Yesterday afternoon Fairbanks was at the northerly edge of a southerly low deck of cloud cover. It was clear in the hills north of town with them well lit by sunlight passing over the clouds, while at the airport snow crystals fell and we were in an overcast. I suspect the clouds blanketed the lower Tanana valley with reduced visibilities in spots.ReplyDelete
When it finally cleared it cooled quickly.
Please explain an “okta”. Eighths of the sky? Sectors? Or weighted toward the zenith? Also during radiation cooling with little wind, (it seems) a downslope breeze develops. How much does this horizontal circulation add to cold temps in valleys?ReplyDelete
Sorry, yes - one okta equals one eighth of the sky covered with cloud. Note that the ASOS ceilometer points vertically up and only reports clouds below 12,000 feet AGL, but nevertheless the data are very useful. Pros and cons of the instrument are discussed hereDelete
The effect of downslope breezes will vary with location, but in general with a shallow inversion even a light breeze will tend to produce surface warming as the vertical gradient is mixed out. In general I think the coldest valley temps develop in-situ rather than draining in from elsewhere; but as you note it is rarely calm on sloping terrain owing to the cold air drainage.
Nice graphs on this site! Are they ACIS-generated?ReplyDelete
Thanks. I may have used ACIS charts on occasion in the past, but this one was made in excel.Delete
What is needed to make such graphs? I'm particularly interested in graphical depiction of cloud cover properties.. Unfortunately, NOWData doesn't provide sky cover values, even though suggestions have been made. Iowa State University has a neat set of graphs, though most cover only MidWest. I have an access to the sky cover data of interest, however, there are ambiguities present in converting FEW, SCT and BKN to a numerical values format. Do you know if it's possible to aggregate the codes into tenths, as is usually done on CF6's? Finally, earlier this year I did an independent research on historical sky cover data in Nashville, TN and came to similar conclusions you did years before (unaware, at the time, of your study). Due to great distances and very different climatic conditions between Alaska and Tennessee, these [conclusions] shouln't be overlooked. The purpose of my research was to validate the perceived change in cloud cover, as well as to support a hypothesis that it may, at least partially, account for increased frequency of very warm years in recent decades. Though the cause and effect aren't clear in this case, the data can hardly be considered a statistical phantom. If interested, I could provide a summary of my findings.Delete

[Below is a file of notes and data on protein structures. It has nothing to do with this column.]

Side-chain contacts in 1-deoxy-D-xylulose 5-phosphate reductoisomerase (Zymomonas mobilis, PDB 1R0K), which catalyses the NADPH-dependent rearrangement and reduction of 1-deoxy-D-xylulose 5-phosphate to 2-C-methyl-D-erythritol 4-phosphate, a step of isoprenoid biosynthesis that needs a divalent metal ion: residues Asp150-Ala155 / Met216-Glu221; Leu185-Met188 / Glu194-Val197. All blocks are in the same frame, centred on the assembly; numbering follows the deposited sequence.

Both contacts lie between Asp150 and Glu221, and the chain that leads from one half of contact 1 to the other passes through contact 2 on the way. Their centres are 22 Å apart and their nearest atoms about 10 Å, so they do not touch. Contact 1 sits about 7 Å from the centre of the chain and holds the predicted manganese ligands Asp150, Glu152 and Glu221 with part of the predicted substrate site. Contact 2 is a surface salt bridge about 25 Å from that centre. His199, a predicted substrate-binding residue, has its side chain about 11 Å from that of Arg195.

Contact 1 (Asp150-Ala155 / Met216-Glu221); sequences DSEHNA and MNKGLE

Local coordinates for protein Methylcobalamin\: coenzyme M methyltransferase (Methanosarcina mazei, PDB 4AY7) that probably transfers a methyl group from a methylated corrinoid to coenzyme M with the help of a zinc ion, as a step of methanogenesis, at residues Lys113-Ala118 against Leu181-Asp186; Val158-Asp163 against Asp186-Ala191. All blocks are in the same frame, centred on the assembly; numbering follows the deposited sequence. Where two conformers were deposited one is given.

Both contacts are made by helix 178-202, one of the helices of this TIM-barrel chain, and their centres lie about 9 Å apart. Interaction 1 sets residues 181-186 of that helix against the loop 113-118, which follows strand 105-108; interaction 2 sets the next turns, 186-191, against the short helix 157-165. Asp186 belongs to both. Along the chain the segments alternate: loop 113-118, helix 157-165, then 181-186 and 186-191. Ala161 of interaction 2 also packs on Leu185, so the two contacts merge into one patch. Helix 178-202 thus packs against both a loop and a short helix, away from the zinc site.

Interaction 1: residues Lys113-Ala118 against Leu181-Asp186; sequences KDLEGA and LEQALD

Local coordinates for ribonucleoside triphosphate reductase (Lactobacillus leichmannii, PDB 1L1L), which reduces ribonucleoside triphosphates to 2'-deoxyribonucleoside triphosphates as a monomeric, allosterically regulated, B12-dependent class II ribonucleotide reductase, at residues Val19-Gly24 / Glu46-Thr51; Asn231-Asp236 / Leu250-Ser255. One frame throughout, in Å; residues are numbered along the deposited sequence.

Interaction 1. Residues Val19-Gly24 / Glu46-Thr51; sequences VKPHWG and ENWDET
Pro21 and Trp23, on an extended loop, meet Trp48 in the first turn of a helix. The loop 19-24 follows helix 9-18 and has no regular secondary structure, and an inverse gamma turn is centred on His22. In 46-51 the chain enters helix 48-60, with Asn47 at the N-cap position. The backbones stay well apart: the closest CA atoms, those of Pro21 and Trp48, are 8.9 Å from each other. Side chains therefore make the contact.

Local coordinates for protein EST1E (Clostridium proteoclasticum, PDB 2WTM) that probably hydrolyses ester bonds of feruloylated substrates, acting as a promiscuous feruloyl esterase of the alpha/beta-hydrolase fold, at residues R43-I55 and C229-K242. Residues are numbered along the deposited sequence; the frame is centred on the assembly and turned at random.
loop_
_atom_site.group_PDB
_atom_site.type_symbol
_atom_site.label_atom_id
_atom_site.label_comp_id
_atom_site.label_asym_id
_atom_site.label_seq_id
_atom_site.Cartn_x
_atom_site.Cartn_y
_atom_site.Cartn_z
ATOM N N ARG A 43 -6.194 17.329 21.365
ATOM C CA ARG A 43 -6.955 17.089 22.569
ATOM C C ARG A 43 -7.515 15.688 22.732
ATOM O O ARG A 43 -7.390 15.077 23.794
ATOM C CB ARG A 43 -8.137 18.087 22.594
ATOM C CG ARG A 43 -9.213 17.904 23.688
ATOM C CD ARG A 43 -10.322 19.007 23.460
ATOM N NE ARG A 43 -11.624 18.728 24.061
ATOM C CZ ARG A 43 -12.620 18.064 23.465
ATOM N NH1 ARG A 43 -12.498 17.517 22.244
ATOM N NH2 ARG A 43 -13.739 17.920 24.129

Fred, I simply took the hourly METAR reports and did a crude conversion to oktas, i.e. FEW=1.5, SCT=3.5, BKN=6. The ASOS measures cloud cover in percent, but I doubt those raw values are available anywhere. I don't know how the CF6 values are computed, but note the CF6 data are supposedly only for sunrise-sunset (although Barrow is still reporting daily values).Delete
As for the excel chart it was just a matter of overlaying a couple of series with appropriate formatting of the markers.
Feel free to send your findings to me at richard.james (at) prescientweather (dot) com. I'd be happy to take a look at your methodology and findings.
Hello again, Richard,Delete
Just checking on an email I sent you a few days ago. It was from email@example.com. Not sure if it was delivered properly, or ended up in the Junk folder. Please, let me know if you got it.